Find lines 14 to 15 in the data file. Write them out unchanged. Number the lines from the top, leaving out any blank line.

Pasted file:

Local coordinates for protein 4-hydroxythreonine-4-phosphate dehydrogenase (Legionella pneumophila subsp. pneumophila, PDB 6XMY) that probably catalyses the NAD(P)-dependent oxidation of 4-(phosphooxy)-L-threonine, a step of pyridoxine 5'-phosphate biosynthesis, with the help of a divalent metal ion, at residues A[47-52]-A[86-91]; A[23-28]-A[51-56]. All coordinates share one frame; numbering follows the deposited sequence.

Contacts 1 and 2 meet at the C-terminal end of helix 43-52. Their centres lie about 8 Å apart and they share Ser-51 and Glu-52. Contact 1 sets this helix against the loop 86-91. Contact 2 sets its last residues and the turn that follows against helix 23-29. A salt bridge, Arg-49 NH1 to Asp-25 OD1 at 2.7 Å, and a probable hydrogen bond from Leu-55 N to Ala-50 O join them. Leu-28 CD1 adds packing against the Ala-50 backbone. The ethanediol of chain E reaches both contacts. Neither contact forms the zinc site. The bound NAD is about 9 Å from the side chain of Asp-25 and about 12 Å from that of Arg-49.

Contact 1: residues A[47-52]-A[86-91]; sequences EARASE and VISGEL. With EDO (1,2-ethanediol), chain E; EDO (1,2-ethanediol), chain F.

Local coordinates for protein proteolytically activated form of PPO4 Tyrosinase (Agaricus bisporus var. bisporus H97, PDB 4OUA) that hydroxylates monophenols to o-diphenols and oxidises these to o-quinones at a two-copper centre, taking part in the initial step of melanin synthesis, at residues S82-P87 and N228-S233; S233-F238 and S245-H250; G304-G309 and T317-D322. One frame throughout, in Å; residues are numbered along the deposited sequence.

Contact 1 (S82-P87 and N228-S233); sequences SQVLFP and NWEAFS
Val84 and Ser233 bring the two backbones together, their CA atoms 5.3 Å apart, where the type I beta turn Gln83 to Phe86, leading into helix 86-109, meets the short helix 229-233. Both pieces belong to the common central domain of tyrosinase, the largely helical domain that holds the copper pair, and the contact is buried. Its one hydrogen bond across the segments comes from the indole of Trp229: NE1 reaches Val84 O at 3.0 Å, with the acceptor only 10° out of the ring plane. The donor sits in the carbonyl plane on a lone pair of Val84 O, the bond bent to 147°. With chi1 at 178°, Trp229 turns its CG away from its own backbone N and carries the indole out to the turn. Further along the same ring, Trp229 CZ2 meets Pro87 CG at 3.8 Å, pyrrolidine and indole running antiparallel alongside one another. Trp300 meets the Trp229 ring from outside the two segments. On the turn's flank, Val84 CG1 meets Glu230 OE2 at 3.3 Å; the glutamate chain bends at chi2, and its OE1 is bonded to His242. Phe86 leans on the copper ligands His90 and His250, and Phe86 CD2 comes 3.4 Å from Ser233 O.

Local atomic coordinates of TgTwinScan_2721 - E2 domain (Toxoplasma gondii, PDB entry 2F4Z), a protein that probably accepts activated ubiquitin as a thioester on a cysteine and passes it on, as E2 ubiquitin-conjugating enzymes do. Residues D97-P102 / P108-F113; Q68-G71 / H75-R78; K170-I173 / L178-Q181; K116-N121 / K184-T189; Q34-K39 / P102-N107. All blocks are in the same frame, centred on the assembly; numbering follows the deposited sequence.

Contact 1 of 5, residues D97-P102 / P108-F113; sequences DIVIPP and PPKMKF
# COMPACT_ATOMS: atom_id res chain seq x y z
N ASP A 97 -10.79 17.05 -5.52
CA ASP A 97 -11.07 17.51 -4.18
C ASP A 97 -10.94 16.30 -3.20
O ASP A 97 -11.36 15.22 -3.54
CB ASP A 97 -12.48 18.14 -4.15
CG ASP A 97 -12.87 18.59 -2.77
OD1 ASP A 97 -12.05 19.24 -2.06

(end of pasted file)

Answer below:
CB ASP A 97 -12.48 18.14 -4.15
CG ASP A 97 -12.87 18.59 -2.77